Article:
From where I am now, I can be sure of only a very few things.
The pretty thing you are looking at is me.
Of this I am sure.

My name is Lily Saylor.
I am a hospice nurse.
Three days ago, I turned 28 years old.
I will never be 29 years old.
(I Am the Pretty Thing That Lives in the House, Osgood Perkins, opening monologue)

The film has very fascinating "Buddhist-seeming" overtones, especially in the way that life as a ghost is framed as a "reincarnation" of sorts, incomplete and caused by self-clinging at the moment of death. The line "held in place by their looking" really struck me. The ghost-birth of the being formerly named Lily Saylor is not Lily Saylor, merely the shade of self-clinging itself. That struck me as an oddly Buddhist sentiment.
神足示現者,
世尊隨其所應,而示現入禪定正受,陵虛至東方,作四威儀,
行、住、坐、臥,入火三昧,出種種火光,青、黃、赤、白、
紅、頗梨色,水火俱現, 或身下出火,身上出水,身上出火,
身下出水,周圓四方亦復如是。

binocular
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Re: Self-clinging, and the philosophy of "ghosts" in Osgood Perkins' new film

Post by binocular » Fri Nov 18, 2016 5:02 pm

Coëmgenu wrote:The film has very fascinating "Buddhist-seeming" overtones, especially in the way that life as a ghost is framed as a "reincarnation" of sorts, incomplete and caused by self-clinging at the moment of death. The line "held in place by their looking" really struck me. The ghost-birth of the being formerly named Lily Saylor is not Lily Saylor, merely the shade of self-clinging itself.

That struck me as an oddly Buddhist sentiment.
Or just some good dramatic writing.

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Coëmgenu
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Re: Self-clinging, and the philosophy of "ghosts" in Osgood Perkins' new film

Post by Coëmgenu » Fri Nov 18, 2016 5:16 pm

binocular wrote:
Coëmgenu wrote:The film has very fascinating "Buddhist-seeming" overtones, especially in the way that life as a ghost is framed as a "reincarnation" of sorts, incomplete and caused by self-clinging at the moment of death. The line "held in place by their looking" really struck me. The ghost-birth of the being formerly named Lily Saylor is not Lily Saylor, merely the shade of self-clinging itself.

That struck me as an oddly Buddhist sentiment.
Or just some good dramatic writing.
Hence my label of "Buddhist-seeming" and "oddly Buddhist". ;)
神足示現者,
世尊隨其所應,而示現入禪定正受,陵虛至東方,作四威儀,
行、住、坐、臥,入火三昧,出種種火光,青、黃、赤、白、
紅、頗梨色,水火俱現, 或身下出火,身上出水,身上出火,
身下出水,周圓四方亦復如是。


binocular
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Re: Self-clinging, and the philosophy of "ghosts" in Osgood Perkins' new film

Post by binocular » Fri Nov 18, 2016 5:56 pm

Coëmgenu wrote:Or just some good dramatic writing.
Hence my label of "Buddhist-seeming" and "oddly Buddhist". ;)[/quote]
Well, maybe the Buddhists are onto something, or good dramatists are onto something, or both are onto something ...
The similarity could be purely co-incidental, or just general.

Or take music from the Classical period, for example. The basic structure of those muscial pieces is -- beginning: fast, cheerful movement; middle: slower, sad movement; finale: in the classical spirit of neither sad nor cheerful, but a kind of goodwilled, upspirited earnestness (adapted of course for the number of movements for each musical form respectively).
Mozart's last piano sonata is a brilliant example of this structure, or Beethoven's Fifth.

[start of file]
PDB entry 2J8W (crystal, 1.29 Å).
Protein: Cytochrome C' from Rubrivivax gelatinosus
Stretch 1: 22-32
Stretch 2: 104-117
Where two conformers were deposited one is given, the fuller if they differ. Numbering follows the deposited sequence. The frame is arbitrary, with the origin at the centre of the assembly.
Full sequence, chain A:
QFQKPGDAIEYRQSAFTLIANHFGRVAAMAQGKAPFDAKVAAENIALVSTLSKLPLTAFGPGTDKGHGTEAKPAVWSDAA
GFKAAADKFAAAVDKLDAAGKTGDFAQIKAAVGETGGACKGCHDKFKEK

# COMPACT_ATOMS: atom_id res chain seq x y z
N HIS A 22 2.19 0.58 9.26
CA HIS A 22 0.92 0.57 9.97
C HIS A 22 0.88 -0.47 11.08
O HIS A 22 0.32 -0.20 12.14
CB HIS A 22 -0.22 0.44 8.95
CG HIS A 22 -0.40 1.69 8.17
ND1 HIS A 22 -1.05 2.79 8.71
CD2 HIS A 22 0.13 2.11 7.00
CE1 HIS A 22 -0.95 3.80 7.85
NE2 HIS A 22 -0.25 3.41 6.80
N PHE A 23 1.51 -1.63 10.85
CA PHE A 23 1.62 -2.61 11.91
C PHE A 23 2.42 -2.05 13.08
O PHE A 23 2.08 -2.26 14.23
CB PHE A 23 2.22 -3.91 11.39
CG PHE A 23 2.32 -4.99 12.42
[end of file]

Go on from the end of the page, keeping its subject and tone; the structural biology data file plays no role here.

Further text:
One could argue that Classical music has a Buddhist structure, the finale being an example of the middle way.

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Coëmgenu
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Re: Self-clinging, and the philosophy of "ghosts" in Osgood Perkins' new film

Post by Coëmgenu » Fri Nov 18, 2016 6:17 pm

binocular wrote:
Coëmgenu wrote:
binocular wrote:Or just some good dramatic writing.
Hence my label of "Buddhist-seeming" and "oddly Buddhist". ;)
Well, maybe the Buddhists are onto something, or good dramatists are onto something, or both are onto something ...
The similarity could be purely co-incidental, or just general.

Or take music from the Classical period, for example. The basic structure of those muscial pieces is -- beginning: fast, cheerful movement; middle: slower, sad movement; finale: in the classical spirit of neither sad nor cheerful, but a kind of goodwilled, upspirited earnestness (adapted of course for the number of movements for each musical form respectively).
Mozart's last piano sonata is a brilliant example of this structure, or Beethoven's Fifth.

One could argue that Classical music has a Buddhist structure, the finale being an example of the middle way.
I suppose so. And in that case anything that seemed like a compromise between any two points would also become "Buddhist-seeming", but it was the interesting parallels with self-clinging and rebirth as a ghost that struck me as fascinating, not so much any narrative structure or technique of motivic development. The dukkha of the futility of the objective of self-preservation after death is explored greatly in the film, through the metaphor of the ghost's "half-life", as an unsatisfied "rotting" being, trapped by her insistence on looking back to her past self.
神足示現者,
世尊隨其所應,而示現入禪定正受,陵虛至東方,作四威儀,
行、住、坐、臥,入火三昧,出種種火光,青、黃、赤、白、
紅、頗梨色,水火俱現, 或身下出火,身上出水,身上出火,
身下出水,周圓四方亦復如是。

binocular
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Re: Self-clinging, and the philosophy of "ghosts" in Osgood Perkins' new film

Post by binocular » Fri Nov 18, 2016 6:52 pm

One can find "Buddhist moments" is many stories.
Whether the author of the story intended them in a Buddhist sense or not, is another matter.

In the thread on Dhamma themed films here, there are many films listed that have no explicit relation to Buddhism, but which can be interpreted as sending a Buddhist message or making a Buddhist point.

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Coëmgenu
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Re: Self-clinging, and the philosophy of "ghosts" in Osgood Perkins' new film

Post by Coëmgenu » Fri Nov 18, 2016 8:23 pm

binocular wrote:One can find "Buddhist moments" is many stories.
Whether the author of the story intended them in a Buddhist sense or not, is another matter.

In the thread on Dhamma themed films here, there are many films listed that have no explicit relation to Buddhism, but which can be interpreted as sending a Buddhist message or making a Buddhist point.
I didn't know this thread existed. Maybe I should ask a moderator move my post there, since there is already a thread for it.
神足示現者,
世尊隨其所應,而示現入禪定正受,陵虛至東方,作四威儀,
行、住、坐、臥,入火三昧,出種種火光,青、黃、赤、白、
紅、頗梨色,水火俱現, 或身下出火,身上出水,身上出火,
身下出水,周圓四方亦復如是。

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Kim OHara
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Re: The obligatory Dhamma themed movie thread

Post by Kim OHara » Sun May 07, 2017 10:49 am

Shared from the other Wheel, because I enjoyed it so much:
Buddhism and the Film

:coffee:
Kim